Volkswagen CEO Winterkorn to stay in defeat for Piech
Volkswagen Group CEO Martin Winterkorn won the backing of the automaker’s top-level committee to continue serving as chief executive in a defeat for Ferdinand Piech, the automaker's powerful chairman and patriarch of its founding family.
VW supervisory board's leadership committee said Winterkorn is the "best possible" CEO and it will propose extending his contract beyond its December 2016 expiry date at a board meeting next February.
In a statement released Friday, the committee said that it wants Winterkorn to continue doing his job "with the same vigor and success as before, and that he has the full support of the committee in doing so."
Piech, who is one of six members of the committee, was completely isolated at a meeting Thursday called to resolve the leadership crisis, with all other representatives on the panel backing Winterkorn, sources told Reuters.
VW's labor leaders, who control half of the supervisory board's 20 seats and the state of Lower Saxony, a major VW shareholder, issued statements supporting Winterkorn on Friday. "We will continue on our successful course with Martin Winterkorn," Bernd Osterloh, VW's labor union chief, said in an e-mailed statement after the panel's decision was announced. "He's the right man in the right place." Lower Saxony Prime Minister Stephan Weil said the state has great trust in Winterkorn.
In addition to Piech, who is also a member of one of the two families that control VW, the steering group is made up of Weil; Osterloh and his deputy, Stephan Wolf; Berthold Huber, representing the IG Metall union; and Wolfgang Porsche, Piech's cousin and a representative of the other shareholder family.
Daniel Schwarz, an analyst at Commerzbank, said: "Winterkorn has received pretty clear support. It is important that he is not only staying in his post, but also getting a contract extension."
Juergen Pieper, a Frankfurt-based analyst at Bankhaus Metzler, said: "Winterkorn is a different caliber than some of Piech's previous targets, if you look at the enormous development VW has taken under his tenure."
Under Winterkorn's direction, VW has expanded from eight to twelve brands, more than doubled the number of production plants to over 100 and boosted global vehicle sales by 64 percent to a record 10.1 million last year, placing the automaker within grasp of overtaking Toyota Motor Corp. as the No. 1 in the industry.
But the CEO has also faced criticism for the company's underperforming operations in the United States, its failure to keep pace with rivals such as BMW on fuel efficient technologies and the slowness of its push into budget cars. Another problem has been declining profitability at the core VW brand. In recent meetings of the supervisory board Piech had been vocal in his criticism of the automaker's weak U.S. operations and the VW brand's profit gap with rivals such as Toyota, Reuters reported.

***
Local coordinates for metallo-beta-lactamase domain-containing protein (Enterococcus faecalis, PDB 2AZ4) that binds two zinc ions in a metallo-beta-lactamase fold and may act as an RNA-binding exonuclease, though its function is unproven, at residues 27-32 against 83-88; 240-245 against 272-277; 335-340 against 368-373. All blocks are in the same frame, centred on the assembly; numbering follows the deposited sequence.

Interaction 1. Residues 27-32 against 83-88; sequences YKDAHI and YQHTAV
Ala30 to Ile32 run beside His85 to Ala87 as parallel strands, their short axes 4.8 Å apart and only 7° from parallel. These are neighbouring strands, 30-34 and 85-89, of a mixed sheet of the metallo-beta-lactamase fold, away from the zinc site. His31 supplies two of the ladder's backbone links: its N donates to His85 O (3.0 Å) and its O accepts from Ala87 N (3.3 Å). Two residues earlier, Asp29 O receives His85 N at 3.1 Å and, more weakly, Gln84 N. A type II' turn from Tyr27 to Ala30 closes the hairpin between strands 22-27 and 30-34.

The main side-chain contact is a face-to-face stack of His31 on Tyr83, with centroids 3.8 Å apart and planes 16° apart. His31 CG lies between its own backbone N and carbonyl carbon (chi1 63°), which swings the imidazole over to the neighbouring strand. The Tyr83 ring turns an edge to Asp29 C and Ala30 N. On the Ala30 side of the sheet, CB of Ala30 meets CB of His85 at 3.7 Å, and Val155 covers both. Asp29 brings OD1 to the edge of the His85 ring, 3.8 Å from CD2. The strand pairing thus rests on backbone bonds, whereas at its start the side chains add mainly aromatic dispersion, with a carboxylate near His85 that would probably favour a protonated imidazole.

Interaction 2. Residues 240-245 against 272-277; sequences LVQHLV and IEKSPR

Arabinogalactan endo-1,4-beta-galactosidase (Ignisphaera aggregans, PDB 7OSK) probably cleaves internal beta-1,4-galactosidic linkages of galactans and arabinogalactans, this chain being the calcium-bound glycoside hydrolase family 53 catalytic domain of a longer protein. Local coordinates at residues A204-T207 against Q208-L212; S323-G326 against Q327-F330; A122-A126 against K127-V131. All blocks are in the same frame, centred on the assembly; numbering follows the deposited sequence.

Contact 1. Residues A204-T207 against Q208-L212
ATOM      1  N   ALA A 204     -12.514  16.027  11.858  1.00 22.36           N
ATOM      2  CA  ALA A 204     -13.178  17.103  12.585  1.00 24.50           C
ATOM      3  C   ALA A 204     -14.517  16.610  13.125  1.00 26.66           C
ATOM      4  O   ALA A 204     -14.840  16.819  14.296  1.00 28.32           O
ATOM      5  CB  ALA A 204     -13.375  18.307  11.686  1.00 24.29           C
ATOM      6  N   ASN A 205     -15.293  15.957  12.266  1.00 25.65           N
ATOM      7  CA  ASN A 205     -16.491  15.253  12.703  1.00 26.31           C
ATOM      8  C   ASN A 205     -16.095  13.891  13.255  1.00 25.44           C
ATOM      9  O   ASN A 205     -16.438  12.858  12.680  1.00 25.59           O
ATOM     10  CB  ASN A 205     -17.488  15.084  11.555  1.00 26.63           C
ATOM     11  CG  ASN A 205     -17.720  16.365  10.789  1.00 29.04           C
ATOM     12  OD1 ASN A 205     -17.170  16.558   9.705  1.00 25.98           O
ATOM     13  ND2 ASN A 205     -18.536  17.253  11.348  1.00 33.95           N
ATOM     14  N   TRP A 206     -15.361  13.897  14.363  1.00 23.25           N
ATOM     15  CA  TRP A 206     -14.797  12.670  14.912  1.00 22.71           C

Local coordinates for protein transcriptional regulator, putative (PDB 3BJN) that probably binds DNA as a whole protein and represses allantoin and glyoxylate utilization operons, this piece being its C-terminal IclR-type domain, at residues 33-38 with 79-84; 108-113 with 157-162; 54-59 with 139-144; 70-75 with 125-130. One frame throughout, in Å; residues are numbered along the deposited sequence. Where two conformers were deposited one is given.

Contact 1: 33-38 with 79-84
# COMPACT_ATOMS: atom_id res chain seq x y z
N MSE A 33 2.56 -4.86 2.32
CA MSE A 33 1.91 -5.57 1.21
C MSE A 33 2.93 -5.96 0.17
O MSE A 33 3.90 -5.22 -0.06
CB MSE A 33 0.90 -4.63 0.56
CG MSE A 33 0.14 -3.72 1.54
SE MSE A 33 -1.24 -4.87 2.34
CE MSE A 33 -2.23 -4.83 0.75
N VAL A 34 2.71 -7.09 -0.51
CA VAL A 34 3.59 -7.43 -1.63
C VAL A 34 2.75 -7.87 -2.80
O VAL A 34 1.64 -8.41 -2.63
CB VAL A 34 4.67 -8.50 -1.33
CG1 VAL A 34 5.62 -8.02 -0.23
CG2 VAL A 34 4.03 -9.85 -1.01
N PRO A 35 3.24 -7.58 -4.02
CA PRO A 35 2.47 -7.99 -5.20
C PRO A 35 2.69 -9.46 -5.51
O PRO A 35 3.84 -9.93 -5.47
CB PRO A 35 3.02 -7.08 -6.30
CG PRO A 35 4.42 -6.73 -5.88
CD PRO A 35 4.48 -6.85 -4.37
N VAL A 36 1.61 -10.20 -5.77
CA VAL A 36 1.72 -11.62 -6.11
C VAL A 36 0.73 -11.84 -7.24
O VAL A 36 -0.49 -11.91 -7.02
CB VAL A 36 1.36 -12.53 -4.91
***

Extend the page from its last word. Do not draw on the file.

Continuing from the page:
Winterkorn's future was called into question after Piech told Der Spiegel magazine last Friday that he had distanced himself from his former confidant and no longer wants him as the next chairman.
Some industry observers believe a change in leadership would have benefited Volkswagen. “The lack of change at the top at VW is not a positive catalyst in our view,” said Arndt Ellinghorst, an analyst at Evercore ISI.
An Evercore ISI survey of investors found that 65 percent of respondents believed a change in CEO would have been positive for VW's equity. “It seems Piech has lost the battle and an apparent desire for change at the top of VW. What is not clear, however, is whether this puts an end to the war? We suspect Piech does not back down easily,” Ellinghorst said.
Piech, who turned 78 on Friday, was expected to retire when his term as chairman expires in April 2017 with Winterkorn stepping into the chairman's role. Piech's future wasn't addressed in the steering committee statement. Piech's future "is a separate issue" as he remains a key shareholder of the group, said Commerzbank's Schwarz.
It was clear on Thursday that at least some of Piech’s power remained intact. When Winterkorn was asked to step before the board’s leadership committee, they didn’t meet in Wolfsburg. They flew to Salzburg, Austria, where Piech has his office.